9.19.2007

D. Nebraska Notes Split Re Whether Federal Counsel's Liability for Excessive Costs Statute Applies to Pro Se Litigants

Per Wallace v. Kelley, Slip Copy, 2007 WL 2248105 (D.Neb . Aug 01, 2007) (NO. 4:06CV3214):

The Defendants move for an award of attorney's fees against Plaintiff Edith Jackson pursuant to 28 U.S.C. § 1927, or in the alternative under the inherent power of the court.

28 U.S.C. § 1927 states:

Any attorney or other person admitted to conduct cases in any court of the United States or any Territory thereof who so multiplies the proceedings in any case unreasonably and vexatiously may be required by the court to satisfy personally the excess costs, expenses, and attorneys' fees reasonably incurred because of such conduct.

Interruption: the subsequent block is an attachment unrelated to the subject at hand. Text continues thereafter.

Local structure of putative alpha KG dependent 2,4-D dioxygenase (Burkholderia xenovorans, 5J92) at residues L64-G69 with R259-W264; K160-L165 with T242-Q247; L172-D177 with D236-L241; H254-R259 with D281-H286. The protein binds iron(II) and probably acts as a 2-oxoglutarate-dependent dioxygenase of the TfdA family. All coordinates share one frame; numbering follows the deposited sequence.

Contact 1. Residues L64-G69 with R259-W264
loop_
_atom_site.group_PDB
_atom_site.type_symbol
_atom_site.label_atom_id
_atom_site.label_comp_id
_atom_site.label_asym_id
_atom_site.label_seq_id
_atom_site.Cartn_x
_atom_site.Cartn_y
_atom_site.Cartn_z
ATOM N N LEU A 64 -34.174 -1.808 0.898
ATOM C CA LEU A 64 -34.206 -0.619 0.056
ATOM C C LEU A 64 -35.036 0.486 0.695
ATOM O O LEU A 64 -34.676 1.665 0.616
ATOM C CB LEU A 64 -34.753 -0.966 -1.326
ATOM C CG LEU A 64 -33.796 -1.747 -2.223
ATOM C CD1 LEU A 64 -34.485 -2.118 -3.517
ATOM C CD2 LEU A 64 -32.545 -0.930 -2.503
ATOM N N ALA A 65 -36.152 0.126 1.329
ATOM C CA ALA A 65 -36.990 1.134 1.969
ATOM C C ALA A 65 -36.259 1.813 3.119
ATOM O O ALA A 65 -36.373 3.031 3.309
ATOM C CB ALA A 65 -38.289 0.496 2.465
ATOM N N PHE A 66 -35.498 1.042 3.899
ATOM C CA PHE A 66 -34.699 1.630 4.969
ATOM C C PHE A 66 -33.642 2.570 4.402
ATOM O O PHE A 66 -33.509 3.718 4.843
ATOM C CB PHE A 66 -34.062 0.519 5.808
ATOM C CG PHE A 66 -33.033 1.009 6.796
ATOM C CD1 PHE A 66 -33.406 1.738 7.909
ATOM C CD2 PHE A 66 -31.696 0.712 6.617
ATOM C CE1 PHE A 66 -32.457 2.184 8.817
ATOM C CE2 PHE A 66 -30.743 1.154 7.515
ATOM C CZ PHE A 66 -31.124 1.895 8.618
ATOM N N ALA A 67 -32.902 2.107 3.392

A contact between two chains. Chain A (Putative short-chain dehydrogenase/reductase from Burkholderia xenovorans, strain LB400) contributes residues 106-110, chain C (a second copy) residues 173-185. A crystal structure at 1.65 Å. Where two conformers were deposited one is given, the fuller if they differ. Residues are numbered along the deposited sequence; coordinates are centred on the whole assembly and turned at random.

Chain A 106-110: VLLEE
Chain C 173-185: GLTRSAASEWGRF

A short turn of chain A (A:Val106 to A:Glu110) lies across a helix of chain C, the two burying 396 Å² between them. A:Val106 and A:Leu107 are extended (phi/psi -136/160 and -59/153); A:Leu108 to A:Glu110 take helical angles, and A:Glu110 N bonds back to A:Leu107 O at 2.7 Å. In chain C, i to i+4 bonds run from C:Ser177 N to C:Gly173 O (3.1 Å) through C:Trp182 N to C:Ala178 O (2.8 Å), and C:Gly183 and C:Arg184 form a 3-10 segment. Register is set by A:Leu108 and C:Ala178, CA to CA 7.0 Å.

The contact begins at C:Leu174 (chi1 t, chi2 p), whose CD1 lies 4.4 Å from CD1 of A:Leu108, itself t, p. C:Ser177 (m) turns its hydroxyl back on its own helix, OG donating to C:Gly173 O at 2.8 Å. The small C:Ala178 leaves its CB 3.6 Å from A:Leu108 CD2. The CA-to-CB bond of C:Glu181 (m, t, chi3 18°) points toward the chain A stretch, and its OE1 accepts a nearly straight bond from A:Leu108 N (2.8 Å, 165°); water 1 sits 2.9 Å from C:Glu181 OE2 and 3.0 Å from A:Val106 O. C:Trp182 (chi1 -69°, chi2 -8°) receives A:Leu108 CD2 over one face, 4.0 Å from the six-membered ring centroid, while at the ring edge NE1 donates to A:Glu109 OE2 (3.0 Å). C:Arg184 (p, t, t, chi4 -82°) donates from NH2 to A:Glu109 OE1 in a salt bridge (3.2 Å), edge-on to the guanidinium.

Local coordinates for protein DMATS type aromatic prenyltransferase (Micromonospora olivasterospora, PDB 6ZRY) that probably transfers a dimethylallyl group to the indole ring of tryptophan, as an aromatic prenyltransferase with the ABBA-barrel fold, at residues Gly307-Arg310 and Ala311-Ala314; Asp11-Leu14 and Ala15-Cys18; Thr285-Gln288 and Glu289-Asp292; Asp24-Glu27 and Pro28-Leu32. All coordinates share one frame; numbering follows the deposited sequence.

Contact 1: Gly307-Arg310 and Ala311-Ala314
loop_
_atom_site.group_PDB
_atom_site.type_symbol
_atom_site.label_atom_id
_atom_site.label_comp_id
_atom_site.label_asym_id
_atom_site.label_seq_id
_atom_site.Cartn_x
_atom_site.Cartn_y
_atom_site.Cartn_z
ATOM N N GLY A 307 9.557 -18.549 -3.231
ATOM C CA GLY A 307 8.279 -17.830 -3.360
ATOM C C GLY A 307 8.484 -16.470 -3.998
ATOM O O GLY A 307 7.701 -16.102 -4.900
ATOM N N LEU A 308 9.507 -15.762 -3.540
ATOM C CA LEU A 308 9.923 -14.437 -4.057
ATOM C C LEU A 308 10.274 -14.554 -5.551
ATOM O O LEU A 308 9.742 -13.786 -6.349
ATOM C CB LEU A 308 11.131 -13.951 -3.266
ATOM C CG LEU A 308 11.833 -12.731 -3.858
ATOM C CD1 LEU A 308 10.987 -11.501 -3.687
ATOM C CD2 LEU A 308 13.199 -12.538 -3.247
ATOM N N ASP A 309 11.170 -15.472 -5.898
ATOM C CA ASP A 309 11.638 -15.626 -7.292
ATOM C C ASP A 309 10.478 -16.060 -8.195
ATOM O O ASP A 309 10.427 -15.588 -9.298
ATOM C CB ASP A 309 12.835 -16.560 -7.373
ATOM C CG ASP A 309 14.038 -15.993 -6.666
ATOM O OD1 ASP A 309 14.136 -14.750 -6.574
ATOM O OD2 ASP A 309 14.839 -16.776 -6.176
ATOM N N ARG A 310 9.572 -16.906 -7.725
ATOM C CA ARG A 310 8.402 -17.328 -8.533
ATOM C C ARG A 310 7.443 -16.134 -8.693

Several courts of appeals have considered whether 28 U.S.C. § 1927 applies to pro se litigants. See, e.g. Wages v. I.R.S., 915 F.2d 1230, 1235-36 (9th Cir.1990), cert. denied, 498 U.S. 1096, 111 S.Ct. 986, 112 L.Ed.2d 1071 (1991)) (holding that § 1927 is applicable to pro se plaintiffs); see also Brown v. Adidas Int., 938 F.Supp. 628 (S.D.Cal.1996) (holding that § 1927 is applicable to pro se plaintiffs); contra Sassower v. Field, 973 F.2d 75, 80 (2nd Cir.1992) (emphasis added), cert. denied, 507 U.S. 1043, 113 S.Ct. 1879, 123 L.Ed.2d 497 (1993)(holding that pro-se litigants are not included within the phrase "other person admitted to conduct cases" in § 1927); Meadowbriar Home for Children, Inc. v. G.B. Gunn, 81 F.3d 521, 535 (5th Cir.1996) (holding that § 1927 applies not to parties but rather to the parties' attorneys); see also Alexander v. U.S., 121 F.3d 312, 316 (7th Cir.1997) (noting circuit split on whether § 1927 applies to pro se litigants and deciding to impose sanctions under court's inherent powers). The Eighth Circuit Court of Appeals has not considered the applicability of 28 U.S.C. § 1927 to pro se litigants, however, this Court will follow the approach of the Ninth Circuit Court of Appeals and apply the statute to pro se litigants. In the alternative, the Court will assess fees against the Plaintiff pursuant to the inherent power of the court. Chambers v. NASCO, Inc., 501 U.S. 32, 43, 111 S.Ct. 2123, 115 L.Ed.2d 27 (1991) (holding that a court may assess attorney's fees when a party has " 'acted in bad faith, vexatiously, wantonly, or for oppressive reasons.' " ( citing Alyeska Pipeline Service Co. v. Wilderness Society, 421 U.S. 240, 258-259, 95 S.Ct. 1612, 44 L.Ed.2d 141 (1975) ( quoting F.D. Rich Co. v. United States ex rel. Industrial Lumber Co., 417 U.S. 116, 129, 94 S.Ct. 2157, 40 L.Ed.2d 703 (1974))).

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